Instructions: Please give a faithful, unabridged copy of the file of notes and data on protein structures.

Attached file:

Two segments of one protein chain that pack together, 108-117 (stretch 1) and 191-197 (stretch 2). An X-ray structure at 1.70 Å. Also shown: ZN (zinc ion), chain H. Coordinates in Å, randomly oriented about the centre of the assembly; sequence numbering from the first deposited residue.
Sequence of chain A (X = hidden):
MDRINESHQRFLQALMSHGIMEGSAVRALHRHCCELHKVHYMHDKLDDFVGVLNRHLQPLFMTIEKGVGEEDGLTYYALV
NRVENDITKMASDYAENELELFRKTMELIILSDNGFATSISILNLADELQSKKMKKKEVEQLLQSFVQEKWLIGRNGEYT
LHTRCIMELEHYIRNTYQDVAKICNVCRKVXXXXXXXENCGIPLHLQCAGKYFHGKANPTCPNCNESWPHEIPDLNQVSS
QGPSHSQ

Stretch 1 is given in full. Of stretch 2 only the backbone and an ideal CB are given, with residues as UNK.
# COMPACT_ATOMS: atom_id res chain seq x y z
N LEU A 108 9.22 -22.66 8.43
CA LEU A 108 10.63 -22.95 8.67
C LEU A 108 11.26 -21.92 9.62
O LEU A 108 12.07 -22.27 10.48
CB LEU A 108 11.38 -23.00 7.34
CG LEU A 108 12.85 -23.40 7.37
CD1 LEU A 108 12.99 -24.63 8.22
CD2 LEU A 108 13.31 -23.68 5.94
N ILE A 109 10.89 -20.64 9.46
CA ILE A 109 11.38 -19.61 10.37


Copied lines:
Two segments of one protein chain that pack together, 108-117 (stretch 1) and 191-197 (stretch 2). An X-ray structure at 1.70 Å. Also shown: ZN (zinc ion), chain H. Coordinates in Å, randomly oriented about the centre of the assembly; sequence numbering from the first deposited residue.
Sequence of chain A (X = hidden):
MDRINESHQRFLQALMSHGIMEGSAVRALHRHCCELHKVHYMHDKLDDFVGVLNRHLQPLFMTIEKGVGEEDGLTYYALV
NRVENDITKMASDYAENELELFRKTMELIILSDNGFATSISILNLADELQSKKMKKKEVEQLLQSFVQEKWLIGRNGEYT
LHTRCIMELEHYIRNTYQDVAKICNVCRKVXXXXXXXENCGIPLHLQCAGKYFHGKANPTCPNCNESWPHEIPDLNQVSS
QGPSHSQ

Stretch 1 is given in full. Of stretch 2 only the backbone and an ideal CB are given, with residues as UNK.
# COMPACT_ATOMS: atom_id res chain seq x y z
N LEU A 108 9.22 -22.66 8.43
CA LEU A 108 10.63 -22.95 8.67
C LEU A 108 11.26 -21.92 9.62
O LEU A 108 12.07 -22.27 10.48
CB LEU A 108 11.38 -23.00 7.34
CG LEU A 108 12.85 -23.40 7.37
CD1 LEU A 108 12.99 -24.63 8.22
CD2 LEU A 108 13.31 -23.68 5.94
N ILE A 109 10.89 -20.64 9.46
CA ILE A 109 11.38 -19.61 10.37